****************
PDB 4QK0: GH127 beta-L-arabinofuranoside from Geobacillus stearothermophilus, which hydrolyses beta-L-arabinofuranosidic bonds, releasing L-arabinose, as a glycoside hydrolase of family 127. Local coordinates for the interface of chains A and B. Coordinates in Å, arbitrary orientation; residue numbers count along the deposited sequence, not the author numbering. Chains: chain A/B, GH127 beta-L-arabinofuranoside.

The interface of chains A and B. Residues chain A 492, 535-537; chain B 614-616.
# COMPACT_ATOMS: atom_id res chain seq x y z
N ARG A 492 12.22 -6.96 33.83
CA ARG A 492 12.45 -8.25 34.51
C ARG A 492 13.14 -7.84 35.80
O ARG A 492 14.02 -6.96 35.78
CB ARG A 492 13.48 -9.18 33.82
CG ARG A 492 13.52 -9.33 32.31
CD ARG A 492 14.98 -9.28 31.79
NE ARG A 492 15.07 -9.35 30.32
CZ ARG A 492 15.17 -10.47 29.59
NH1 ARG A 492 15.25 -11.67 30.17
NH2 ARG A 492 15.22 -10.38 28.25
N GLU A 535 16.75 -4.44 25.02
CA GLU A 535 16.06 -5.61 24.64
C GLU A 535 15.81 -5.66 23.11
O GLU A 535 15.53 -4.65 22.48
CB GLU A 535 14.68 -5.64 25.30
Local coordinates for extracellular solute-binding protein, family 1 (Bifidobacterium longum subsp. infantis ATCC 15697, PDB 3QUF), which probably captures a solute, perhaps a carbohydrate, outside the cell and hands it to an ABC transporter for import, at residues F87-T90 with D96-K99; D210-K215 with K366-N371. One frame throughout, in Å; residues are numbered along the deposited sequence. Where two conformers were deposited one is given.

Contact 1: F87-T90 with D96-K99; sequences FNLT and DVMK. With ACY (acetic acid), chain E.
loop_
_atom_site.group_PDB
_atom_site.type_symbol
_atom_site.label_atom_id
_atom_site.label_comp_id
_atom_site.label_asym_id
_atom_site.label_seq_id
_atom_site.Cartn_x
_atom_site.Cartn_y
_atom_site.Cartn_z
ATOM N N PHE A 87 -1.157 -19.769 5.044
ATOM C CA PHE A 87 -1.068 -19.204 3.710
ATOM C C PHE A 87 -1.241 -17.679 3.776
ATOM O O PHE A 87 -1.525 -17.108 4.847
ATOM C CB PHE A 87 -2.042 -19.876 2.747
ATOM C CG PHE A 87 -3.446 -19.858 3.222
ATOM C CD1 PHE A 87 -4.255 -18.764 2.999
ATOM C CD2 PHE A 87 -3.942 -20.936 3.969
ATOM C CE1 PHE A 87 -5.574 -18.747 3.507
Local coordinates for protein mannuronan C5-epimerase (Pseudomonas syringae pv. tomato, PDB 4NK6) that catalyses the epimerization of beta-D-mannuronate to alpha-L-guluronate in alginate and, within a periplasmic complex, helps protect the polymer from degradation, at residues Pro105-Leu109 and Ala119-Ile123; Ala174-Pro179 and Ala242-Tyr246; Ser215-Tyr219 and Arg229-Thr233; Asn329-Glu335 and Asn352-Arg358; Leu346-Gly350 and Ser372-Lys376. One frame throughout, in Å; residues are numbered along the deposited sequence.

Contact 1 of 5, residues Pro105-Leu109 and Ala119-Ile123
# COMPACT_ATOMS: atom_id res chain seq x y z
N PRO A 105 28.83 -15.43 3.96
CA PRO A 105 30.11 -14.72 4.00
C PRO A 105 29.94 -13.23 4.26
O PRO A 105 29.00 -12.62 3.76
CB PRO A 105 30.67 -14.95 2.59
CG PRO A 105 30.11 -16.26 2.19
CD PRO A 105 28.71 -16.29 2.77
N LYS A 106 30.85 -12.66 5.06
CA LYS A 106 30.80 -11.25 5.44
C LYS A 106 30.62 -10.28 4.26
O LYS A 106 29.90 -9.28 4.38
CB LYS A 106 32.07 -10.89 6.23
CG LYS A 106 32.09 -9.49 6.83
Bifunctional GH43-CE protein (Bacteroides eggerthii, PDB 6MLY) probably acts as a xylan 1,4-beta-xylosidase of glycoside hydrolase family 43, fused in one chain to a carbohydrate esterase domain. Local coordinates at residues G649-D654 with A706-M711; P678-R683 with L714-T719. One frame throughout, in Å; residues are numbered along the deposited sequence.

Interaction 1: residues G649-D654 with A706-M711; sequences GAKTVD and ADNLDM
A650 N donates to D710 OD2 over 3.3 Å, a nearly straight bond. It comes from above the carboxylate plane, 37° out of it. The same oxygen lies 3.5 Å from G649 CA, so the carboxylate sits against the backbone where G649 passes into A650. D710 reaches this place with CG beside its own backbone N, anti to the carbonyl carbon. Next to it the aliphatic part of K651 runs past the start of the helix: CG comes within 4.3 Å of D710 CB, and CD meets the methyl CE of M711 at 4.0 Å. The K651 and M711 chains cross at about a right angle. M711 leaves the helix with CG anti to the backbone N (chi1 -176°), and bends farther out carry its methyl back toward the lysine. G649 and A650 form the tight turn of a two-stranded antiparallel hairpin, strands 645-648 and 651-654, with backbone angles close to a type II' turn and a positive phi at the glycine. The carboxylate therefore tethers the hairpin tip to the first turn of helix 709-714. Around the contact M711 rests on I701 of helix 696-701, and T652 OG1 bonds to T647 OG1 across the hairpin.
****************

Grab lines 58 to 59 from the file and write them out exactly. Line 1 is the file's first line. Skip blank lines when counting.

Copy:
Interaction 1: residues G649-D654 with A706-M711; sequences GAKTVD and ADNLDM
A650 N donates to D710 OD2 over 3.3 Å, a nearly straight bond. It comes from above the carboxylate plane, 37° out of it. The same oxygen lies 3.5 Å from G649 CA, so the carboxylate sits against the backbone where G649 passes into A650. D710 reaches this place with CG beside its own backbone N, anti to the carbonyl carbon. Next to it the aliphatic part of K651 runs past the start of the helix: CG comes within 4.3 Å of D710 CB, and CD meets the methyl CE of M711 at 4.0 Å. The K651 and M711 chains cross at about a right angle. M711 leaves the helix with CG anti to the backbone N (chi1 -176°), and bends farther out carry its methyl back toward the lysine. G649 and A650 form the tight turn of a two-stranded antiparallel hairpin, strands 645-648 and 651-654, with backbone angles close to a type II' turn and a positive phi at the glycine. The carboxylate therefore tethers the hairpin tip to the first turn of helix 709-714. Around the contact M711 rests on I701 of helix 696-701, and T652 OG1 bonds to T647 OG1 across the hairpin.